East Texas school officials hear state plan to improve ratings
By Melissa Greene email@example.com
Sept. 19, 2013 at 11 p.m.
KILGORE - Texas Education Agency officials Thursday outlined how the state agency will intervene in districts and schools that received an Improvement Required rating under a new accountability system implemented this year.
TEA officials said in August that the system did not create a clean slate, and this week, officials revealed interventions that vary based on the number of years a campus has been academically unacceptable or rated improvement required.
White Oak ISD and White Oak High School, Tatum High School and Leverett's Chapel ISD and high school did not <a href="http://www.news-journal.com/news/local/most-gregg-county-school-districts-get-good-marks-on-accountability/article_d8892e0b-7ab1-5af6-8145-e5c078c33afe.html" target="_blank">meet standard</a>. The Longview district met standard but had three schools that did not - Forest Park Middle School and Johnston-McQueen and Ware elementary schools.
Administrators from those districts were at the Region 7 Education Service Center in Kilgore to learn about steps each is required to implement this year, from monitors on campus to the formulation and implementation of campus improvement plans.
Presented by the Texas Center for District & School Support, the teaching arm of Region 13 in Austin, the meeting provided administrators with deadlines and requirements for filing paperwork.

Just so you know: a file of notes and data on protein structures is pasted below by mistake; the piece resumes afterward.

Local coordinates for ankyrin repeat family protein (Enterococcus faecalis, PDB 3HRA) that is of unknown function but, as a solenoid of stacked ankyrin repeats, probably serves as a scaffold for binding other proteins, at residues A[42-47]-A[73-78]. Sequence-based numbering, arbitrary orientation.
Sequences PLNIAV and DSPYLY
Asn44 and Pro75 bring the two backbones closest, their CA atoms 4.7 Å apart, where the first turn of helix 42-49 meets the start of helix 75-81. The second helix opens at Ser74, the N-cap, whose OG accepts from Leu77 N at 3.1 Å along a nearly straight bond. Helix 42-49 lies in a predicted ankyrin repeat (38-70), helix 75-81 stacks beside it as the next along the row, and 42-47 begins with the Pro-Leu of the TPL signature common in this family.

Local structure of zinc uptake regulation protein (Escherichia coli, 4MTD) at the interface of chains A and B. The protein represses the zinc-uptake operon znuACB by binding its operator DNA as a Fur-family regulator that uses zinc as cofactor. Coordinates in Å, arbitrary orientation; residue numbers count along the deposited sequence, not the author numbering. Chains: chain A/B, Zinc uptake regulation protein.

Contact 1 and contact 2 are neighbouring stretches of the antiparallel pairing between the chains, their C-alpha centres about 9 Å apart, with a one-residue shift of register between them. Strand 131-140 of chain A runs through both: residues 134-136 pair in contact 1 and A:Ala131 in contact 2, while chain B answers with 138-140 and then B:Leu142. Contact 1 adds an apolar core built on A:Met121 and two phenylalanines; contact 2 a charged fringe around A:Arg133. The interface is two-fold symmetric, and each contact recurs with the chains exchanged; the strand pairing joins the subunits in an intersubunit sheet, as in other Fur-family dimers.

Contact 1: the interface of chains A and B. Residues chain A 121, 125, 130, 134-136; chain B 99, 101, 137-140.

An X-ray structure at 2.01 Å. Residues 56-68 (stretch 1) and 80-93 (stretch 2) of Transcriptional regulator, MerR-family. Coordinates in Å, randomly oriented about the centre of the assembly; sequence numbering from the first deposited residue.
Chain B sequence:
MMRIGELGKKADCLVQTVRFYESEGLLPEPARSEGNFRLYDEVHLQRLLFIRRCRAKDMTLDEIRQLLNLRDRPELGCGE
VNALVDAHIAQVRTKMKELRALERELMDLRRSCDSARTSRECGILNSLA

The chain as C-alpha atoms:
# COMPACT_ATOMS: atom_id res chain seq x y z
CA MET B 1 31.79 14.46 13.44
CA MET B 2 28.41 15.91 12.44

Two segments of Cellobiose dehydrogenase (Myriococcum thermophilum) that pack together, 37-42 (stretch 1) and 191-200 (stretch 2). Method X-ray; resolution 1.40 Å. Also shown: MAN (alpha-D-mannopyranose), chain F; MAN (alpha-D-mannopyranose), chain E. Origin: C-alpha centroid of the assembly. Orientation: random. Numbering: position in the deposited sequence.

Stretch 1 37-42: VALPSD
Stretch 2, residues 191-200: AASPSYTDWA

"We had identified the issue before this rating was released, but going through this process will reinforce our efforts to provide a monitoring system to ensure higher numbers in the recommended/ distinguished, endorsements categories," White Oak ISD Superintendent Mike Gilbert said at the meeting. "We'll use this training to better serve the students in our care."
Gilbert said earlier this week his district has <a href="http://www.news-journal.com/news/local/white-oak-isd-files-appeal-over-district-s-rating/article_71f52c3d-bb13-588b-b9e5-f96ce12ab3f2.html" target="_blank">filed an appeal</a> with TEA over the district's Improvement Required rating, which was assigned because of a large number of students who graduated in 2012 on the minimum plan. A ruling is due in November.
Local districts and individual campuses were noted as first-year unacceptable, meaning they were Academically Acceptable in 2011, and must create a campus intervention team comprised of a professional service provider, or PSP, and the district coordinator for school improvement, or DCSI.
A leadership team is then established, and a targeted improvement plan is created through the Texas Accountability Intervention System that addresses where data shows the campus scored low, such as in student progress.
Consequences of a multi-year unacceptable performance by a district or campus can vary from a hearing held in Austin to an order of closure issued by the education commissioner if improvement is not shown.
"We already have looked at everything, and have been disaggregating our data since we first got it. For us, we are well into the process," said Rebeca Cooper, director of accountability for Longview ISD.